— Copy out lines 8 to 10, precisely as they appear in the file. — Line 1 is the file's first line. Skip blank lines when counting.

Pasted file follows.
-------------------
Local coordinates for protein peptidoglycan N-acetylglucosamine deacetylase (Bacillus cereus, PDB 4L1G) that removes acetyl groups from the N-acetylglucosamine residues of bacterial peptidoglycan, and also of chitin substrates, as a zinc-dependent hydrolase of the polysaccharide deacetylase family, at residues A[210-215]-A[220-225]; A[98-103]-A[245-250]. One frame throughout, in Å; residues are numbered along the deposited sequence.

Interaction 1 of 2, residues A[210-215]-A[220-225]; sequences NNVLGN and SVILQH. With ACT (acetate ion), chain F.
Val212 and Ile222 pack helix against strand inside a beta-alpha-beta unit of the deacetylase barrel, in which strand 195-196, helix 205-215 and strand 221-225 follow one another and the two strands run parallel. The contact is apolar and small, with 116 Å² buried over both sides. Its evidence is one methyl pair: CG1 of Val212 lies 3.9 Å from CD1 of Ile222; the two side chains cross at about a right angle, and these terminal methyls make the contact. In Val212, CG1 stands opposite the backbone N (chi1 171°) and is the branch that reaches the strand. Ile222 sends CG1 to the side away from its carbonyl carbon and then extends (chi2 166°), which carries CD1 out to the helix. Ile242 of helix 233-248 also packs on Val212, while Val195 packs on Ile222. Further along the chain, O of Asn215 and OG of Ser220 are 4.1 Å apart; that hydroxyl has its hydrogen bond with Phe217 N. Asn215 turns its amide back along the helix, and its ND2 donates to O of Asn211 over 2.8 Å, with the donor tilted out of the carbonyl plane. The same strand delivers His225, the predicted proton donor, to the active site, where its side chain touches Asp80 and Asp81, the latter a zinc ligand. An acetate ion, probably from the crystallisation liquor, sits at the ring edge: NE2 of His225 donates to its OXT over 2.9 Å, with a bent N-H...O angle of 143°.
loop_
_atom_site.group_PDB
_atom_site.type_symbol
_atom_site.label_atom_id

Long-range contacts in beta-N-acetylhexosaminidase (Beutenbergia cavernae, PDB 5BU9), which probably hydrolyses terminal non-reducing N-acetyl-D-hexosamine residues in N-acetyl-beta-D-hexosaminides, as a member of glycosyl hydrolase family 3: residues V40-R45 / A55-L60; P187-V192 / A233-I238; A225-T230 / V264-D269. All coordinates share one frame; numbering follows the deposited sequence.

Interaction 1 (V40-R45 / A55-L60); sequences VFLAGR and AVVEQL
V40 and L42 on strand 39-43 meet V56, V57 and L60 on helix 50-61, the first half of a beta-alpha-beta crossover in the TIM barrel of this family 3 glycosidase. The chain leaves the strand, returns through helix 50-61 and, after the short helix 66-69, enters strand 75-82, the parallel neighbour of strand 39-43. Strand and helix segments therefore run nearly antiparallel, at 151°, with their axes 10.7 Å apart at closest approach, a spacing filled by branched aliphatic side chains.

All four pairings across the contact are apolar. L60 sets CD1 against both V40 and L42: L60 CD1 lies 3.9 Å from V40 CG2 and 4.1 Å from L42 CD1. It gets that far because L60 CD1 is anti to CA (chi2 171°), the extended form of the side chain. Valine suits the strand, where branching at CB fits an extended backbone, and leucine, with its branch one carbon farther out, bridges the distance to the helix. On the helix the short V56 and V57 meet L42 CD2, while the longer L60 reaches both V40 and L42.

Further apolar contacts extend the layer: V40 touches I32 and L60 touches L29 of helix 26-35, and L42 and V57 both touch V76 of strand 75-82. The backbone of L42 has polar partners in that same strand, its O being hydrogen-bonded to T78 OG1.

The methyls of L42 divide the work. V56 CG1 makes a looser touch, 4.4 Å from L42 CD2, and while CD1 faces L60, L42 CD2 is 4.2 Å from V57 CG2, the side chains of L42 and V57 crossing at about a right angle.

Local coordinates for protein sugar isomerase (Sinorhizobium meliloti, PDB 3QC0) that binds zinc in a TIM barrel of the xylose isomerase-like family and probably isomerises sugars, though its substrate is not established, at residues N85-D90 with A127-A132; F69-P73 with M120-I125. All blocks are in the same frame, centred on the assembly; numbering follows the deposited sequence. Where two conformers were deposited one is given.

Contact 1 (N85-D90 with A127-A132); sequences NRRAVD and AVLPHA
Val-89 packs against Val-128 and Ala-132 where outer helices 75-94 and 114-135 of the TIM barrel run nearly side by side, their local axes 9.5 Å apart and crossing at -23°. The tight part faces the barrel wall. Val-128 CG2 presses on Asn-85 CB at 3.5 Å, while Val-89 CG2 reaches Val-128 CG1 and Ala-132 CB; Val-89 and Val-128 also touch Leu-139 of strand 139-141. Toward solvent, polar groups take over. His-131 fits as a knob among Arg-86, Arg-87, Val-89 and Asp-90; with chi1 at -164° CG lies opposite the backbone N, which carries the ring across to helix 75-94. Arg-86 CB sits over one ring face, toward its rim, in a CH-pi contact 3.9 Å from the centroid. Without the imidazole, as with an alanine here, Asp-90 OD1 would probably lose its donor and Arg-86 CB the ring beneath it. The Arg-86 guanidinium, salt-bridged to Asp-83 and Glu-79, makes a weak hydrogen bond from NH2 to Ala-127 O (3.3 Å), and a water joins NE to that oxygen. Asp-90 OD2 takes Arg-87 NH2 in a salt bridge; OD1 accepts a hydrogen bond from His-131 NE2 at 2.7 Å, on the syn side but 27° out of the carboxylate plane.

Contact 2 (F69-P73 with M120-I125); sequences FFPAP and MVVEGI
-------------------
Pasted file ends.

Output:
Long-range contacts in beta-N-acetylhexosaminidase (Beutenbergia cavernae, PDB 5BU9), which probably hydrolyses terminal non-reducing N-acetyl-D-hexosamine residues in N-acetyl-beta-D-hexosaminides, as a member of glycosyl hydrolase family 3: residues V40-R45 / A55-L60; P187-V192 / A233-I238; A225-T230 / V264-D269. All coordinates share one frame; numbering follows the deposited sequence.

Interaction 1 (V40-R45 / A55-L60); sequences VFLAGR and AVVEQL
V40 and L42 on strand 39-43 meet V56, V57 and L60 on helix 50-61, the first half of a beta-alpha-beta crossover in the TIM barrel of this family 3 glycosidase. The chain leaves the strand, returns through helix 50-61 and, after the short helix 66-69, enters strand 75-82, the parallel neighbour of strand 39-43. Strand and helix segments therefore run nearly antiparallel, at 151°, with their axes 10.7 Å apart at closest approach, a spacing filled by branched aliphatic side chains.